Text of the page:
Tuesday, June 2, 2020

The End of Science

After [Ghazali], and despite Averroës, philosophy hid itself in the remote corners of the Moslem world; the pursuit of science waned; and the mind of Islam more and more buried itself in the Hadith and the Koran.
— Will Durant,
The Age of Faith1

That one sentence had a greater effect on me than any I ever read. The notion that ideas, in this case the ideas of the Muslim theologian Abu Hamid Ghazali (d. 1111), could so radically change the course of a civilization was fascinating; I had to delve into it more deeply. The project ended up turning into years of research and has resulted in a published book, The Thread of Reason, which I intend to be the first in a series that will tell the story of how Ghazali undermined the study of science in the Muslim world, and thereby doomed Islam to nine hundred years of technological stagnation.

Contrary to what some of my right-of-center friends think, there really was a Golden Age of Muslim science, which boasted achievements in numerous fields of study—mathematics, chemistry, astronomy, optics, medicine—not to mention a cast of colorful characters who made them possible—Rhazes, Avicenna, Biruni, ibn Haytham, and Omar Khayyam, among others. But I’ve written about that previously, and what I want to cover today is why the Golden Age sputtered out by the year 1100. What happened?

The standard answer, especially among 19th and early 20th century Orientalists, is that Abu Hamid Ghazali happened. Ghazali was a brilliant scholar of shari’ah, so much so that he was entrusted with the leadership of Sunni Islam’s flagship university, the Baghdad Nizamiyya, at the tender age of thirty-three. Known for his combative personality (he was pretty much a dick) and spectacular memory (he was said to have memorized thousands of hadith), he wrote a book, probably in the early 1090s, called The Incoherence of the Philosophers. And by “Philosophers,” he meant scientists—philosophy and science were one profession during the Middle Ages and medieval writers used the terms interchangeably (as will I). In the Incoherence, Ghazali attacks nothing less than the signature enterprise of Western Civilization: the endeavor to understand and control the physical universe through the use of reason.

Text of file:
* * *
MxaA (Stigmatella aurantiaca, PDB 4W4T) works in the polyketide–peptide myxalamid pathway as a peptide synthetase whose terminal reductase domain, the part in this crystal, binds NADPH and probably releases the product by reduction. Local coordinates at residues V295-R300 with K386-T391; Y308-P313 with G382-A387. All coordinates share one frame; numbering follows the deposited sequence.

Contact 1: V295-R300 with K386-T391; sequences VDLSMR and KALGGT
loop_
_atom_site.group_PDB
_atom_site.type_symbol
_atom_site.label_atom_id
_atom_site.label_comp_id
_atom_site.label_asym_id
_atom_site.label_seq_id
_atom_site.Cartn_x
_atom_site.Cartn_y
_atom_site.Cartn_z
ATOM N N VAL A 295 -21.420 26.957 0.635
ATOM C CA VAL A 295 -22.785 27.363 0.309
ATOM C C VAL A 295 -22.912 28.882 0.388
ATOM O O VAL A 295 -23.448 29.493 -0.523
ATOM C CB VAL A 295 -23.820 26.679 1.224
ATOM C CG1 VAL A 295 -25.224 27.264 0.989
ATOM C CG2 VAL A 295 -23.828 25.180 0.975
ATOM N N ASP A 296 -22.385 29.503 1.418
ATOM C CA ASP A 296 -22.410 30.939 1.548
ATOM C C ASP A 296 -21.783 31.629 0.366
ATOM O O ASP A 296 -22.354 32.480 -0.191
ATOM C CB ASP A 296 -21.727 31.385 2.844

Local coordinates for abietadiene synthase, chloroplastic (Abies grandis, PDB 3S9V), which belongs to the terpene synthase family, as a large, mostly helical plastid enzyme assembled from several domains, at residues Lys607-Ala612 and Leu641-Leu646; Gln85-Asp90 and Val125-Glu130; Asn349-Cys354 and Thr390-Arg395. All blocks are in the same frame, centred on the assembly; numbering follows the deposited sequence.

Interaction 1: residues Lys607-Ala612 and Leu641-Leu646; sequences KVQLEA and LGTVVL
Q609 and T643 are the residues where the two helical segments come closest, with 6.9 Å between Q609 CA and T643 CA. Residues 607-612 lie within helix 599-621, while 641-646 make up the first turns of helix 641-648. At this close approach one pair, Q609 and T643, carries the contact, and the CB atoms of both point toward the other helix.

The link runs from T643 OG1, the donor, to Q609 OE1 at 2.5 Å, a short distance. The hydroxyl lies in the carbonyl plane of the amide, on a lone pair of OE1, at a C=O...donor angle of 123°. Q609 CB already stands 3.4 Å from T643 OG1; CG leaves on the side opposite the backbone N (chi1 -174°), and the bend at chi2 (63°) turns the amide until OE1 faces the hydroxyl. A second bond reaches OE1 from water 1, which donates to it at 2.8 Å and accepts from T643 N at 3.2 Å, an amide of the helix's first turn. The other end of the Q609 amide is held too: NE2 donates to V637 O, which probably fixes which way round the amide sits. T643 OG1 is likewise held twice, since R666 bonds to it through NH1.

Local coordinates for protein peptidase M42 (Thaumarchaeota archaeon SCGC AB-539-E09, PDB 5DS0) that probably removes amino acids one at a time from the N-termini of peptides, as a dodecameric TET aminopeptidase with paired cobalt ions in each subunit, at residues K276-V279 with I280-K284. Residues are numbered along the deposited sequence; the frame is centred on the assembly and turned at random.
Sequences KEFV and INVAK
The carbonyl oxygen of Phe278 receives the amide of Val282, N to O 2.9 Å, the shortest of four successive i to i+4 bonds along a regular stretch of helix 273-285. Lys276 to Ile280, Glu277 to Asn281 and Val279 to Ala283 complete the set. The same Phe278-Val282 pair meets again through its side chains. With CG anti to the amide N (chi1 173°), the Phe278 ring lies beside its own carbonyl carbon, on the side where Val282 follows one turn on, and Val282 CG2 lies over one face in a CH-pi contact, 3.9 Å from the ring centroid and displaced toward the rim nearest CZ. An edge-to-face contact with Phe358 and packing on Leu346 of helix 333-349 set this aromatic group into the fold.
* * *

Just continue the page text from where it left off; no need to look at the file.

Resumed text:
Influenced by the earlier anti-rationalist, Abu’l-Hasan al-Ashʿari (d. 936), the gist of the Incoherence is that science is not heresy per se, it’s just not very useful. It can’t prove the great truths of the Muslim religion: that Allah is One, that Muhammad is his Messenger, that the universe had a beginning, and that it will have an end. It’s a low key approach which makes Ghazali sound eminently reasonable—while he puts forward a radical proposition. It is only in the final chapters that he goes so far as to label any scientific concepts as heretical and deserving of the death penalty. Granted, one of them is the notion of cause and effect, the very foundation of science.

In researching the book, Ghazali took the trouble to actually learn science—not only is it obvious from the text that he’s well-informed about his subject, but we have an account of him taking science lessons from his on-again off-again friend Omar Khayyam. This enables him to systematically lay out the fundamentals of 11th century cosmology point by point and refute them. Like Kant, he turns reason against itself in order to rescue faith from the onslaught of science.

Ghazali accompanies these arguments with a ready arsenal of barbed insults aimed at those who disagree with him—they’re “dimwits,” stumbling over their own tails, carried away by their own cleverness. The combination of careful argument and entertaining invective is devastating.